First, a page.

The Duchess, 36, who has suffered severe morning sickness in her previous two pregnancies, is expecting her third child with her royal husband, 35.
The Sunday Times has reported that midwives at the private hospital where Middleton is expected to have the child in April are being trained in a new birthing technique called "hyponobirthing" to help her.
Midwives at St. Mary's Hospital in Paddington in London will reportedly be given two days of intensive training in hypnobirthing in February to prepare.
Hypnobirthing refers to various self-hypnosis, relaxation and breathing techniques.
Katharine Graves, founder of the Hypnobirthing Association, will train 22 midwives in the techniques and told the Times, "Midwives' knowledge is phenomenal, of course, but we look at things a little bit differently and midwives find it refreshing to realize birth is not all guidelines and protocols. Sometimes quite small things a midwife does can make a massive difference to that mother's experience.
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"For example, if a kind . . . midwife says, 'Don't worry', the woman in labour hears 'worry'. She can start worrying, which causes tension, which means the muscles don't work as well, which causes pain. That is tiny but it could add hours onto labor."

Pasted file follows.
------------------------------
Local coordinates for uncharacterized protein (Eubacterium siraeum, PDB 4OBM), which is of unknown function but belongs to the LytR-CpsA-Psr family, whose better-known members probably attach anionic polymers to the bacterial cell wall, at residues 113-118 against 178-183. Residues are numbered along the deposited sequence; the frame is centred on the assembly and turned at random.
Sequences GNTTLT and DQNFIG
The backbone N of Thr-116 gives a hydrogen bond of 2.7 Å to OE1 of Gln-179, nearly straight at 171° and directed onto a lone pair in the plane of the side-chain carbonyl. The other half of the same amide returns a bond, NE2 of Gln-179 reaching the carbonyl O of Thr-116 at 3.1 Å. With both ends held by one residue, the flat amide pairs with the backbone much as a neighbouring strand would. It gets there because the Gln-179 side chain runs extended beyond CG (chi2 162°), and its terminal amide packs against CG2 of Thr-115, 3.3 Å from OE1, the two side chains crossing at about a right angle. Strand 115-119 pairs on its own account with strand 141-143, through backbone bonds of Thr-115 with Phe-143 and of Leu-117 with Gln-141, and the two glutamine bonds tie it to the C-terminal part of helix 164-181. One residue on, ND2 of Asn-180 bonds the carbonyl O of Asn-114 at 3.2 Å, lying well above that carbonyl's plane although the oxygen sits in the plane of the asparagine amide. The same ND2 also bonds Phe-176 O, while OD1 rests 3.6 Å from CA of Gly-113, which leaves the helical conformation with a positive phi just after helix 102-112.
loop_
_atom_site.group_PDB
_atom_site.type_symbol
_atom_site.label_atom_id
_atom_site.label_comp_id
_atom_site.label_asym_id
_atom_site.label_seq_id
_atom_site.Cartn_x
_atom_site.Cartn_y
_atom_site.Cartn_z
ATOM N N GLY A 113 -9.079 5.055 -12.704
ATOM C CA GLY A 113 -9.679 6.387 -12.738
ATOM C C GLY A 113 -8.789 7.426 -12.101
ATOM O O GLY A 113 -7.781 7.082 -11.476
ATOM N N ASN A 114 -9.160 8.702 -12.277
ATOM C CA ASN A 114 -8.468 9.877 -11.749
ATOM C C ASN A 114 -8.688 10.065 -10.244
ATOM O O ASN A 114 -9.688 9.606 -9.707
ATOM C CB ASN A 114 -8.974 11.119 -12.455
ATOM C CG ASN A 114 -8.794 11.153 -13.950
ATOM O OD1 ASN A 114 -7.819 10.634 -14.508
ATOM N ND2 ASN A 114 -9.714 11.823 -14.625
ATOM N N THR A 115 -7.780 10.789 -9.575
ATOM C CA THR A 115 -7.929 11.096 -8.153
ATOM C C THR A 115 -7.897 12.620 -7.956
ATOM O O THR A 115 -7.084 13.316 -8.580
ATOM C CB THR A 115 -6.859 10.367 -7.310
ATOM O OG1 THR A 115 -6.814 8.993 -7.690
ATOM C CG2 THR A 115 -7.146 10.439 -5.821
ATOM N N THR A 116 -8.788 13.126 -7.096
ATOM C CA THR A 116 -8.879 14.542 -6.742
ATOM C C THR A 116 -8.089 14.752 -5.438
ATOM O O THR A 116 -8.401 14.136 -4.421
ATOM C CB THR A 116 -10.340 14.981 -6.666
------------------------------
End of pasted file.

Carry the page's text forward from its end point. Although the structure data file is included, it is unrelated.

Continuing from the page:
The Imperial College Healthcare NHS Trust said, "The midwives will qualify as hypnobirthing practitioners, which will enable them to teach hypnobirthing to participating pregnant women on our wards."
Their expertise should help Middleton, who cancelled her appearance at an event because of her severe morning sickness called Hyperemesis Gravidarum in the early stages of her third pregnancy.
Last year, Prince William rushed to his wife's as she once again fought the devastating morning sickness that has impacted her previous two pregnancies.
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